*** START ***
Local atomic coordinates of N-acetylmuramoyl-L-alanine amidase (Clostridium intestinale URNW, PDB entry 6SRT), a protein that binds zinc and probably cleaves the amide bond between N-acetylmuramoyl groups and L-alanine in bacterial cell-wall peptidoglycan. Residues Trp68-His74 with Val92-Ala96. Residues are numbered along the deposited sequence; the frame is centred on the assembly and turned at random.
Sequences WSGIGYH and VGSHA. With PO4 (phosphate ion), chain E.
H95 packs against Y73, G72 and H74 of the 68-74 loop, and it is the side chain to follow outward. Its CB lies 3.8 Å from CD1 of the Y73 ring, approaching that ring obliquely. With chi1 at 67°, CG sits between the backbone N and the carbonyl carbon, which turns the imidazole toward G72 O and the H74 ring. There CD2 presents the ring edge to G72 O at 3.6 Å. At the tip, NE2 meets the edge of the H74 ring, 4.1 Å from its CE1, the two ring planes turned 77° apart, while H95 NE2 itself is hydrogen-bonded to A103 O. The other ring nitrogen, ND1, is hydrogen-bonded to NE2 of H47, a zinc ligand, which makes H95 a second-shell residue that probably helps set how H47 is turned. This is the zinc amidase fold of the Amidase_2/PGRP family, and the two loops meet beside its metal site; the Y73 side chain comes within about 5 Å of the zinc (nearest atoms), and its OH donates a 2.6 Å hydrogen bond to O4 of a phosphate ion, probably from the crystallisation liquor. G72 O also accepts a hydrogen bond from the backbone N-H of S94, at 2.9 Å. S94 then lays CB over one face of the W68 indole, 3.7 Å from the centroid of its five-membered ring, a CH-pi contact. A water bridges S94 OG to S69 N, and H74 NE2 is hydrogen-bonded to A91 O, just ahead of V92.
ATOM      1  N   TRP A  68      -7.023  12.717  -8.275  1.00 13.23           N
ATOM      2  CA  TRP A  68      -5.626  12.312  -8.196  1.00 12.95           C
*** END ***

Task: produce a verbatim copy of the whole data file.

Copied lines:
Local atomic coordinates of N-acetylmuramoyl-L-alanine amidase (Clostridium intestinale URNW, PDB entry 6SRT), a protein that binds zinc and probably cleaves the amide bond between N-acetylmuramoyl groups and L-alanine in bacterial cell-wall peptidoglycan. Residues Trp68-His74 with Val92-Ala96. Residues are numbered along the deposited sequence; the frame is centred on the assembly and turned at random.
Sequences WSGIGYH and VGSHA. With PO4 (phosphate ion), chain E.
H95 packs against Y73, G72 and H74 of the 68-74 loop, and it is the side chain to follow outward. Its CB lies 3.8 Å from CD1 of the Y73 ring, approaching that ring obliquely. With chi1 at 67°, CG sits between the backbone N and the carbonyl carbon, which turns the imidazole toward G72 O and the H74 ring. There CD2 presents the ring edge to G72 O at 3.6 Å. At the tip, NE2 meets the edge of the H74 ring, 4.1 Å from its CE1, the two ring planes turned 77° apart, while H95 NE2 itself is hydrogen-bonded to A103 O. The other ring nitrogen, ND1, is hydrogen-bonded to NE2 of H47, a zinc ligand, which makes H95 a second-shell residue that probably helps set how H47 is turned. This is the zinc amidase fold of the Amidase_2/PGRP family, and the two loops meet beside its metal site; the Y73 side chain comes within about 5 Å of the zinc (nearest atoms), and its OH donates a 2.6 Å hydrogen bond to O4 of a phosphate ion, probably from the crystallisation liquor. G72 O also accepts a hydrogen bond from the backbone N-H of S94, at 2.9 Å. S94 then lays CB over one face of the W68 indole, 3.7 Å from the centroid of its five-membered ring, a CH-pi contact. A water bridges S94 OG to S69 N, and H74 NE2 is hydrogen-bonded to A91 O, just ahead of V92.
ATOM      1  N   TRP A  68      -7.023  12.717  -8.275  1.00 13.23           N
ATOM      2  CA  TRP A  68      -5.626  12.312  -8.196  1.00 12.95           C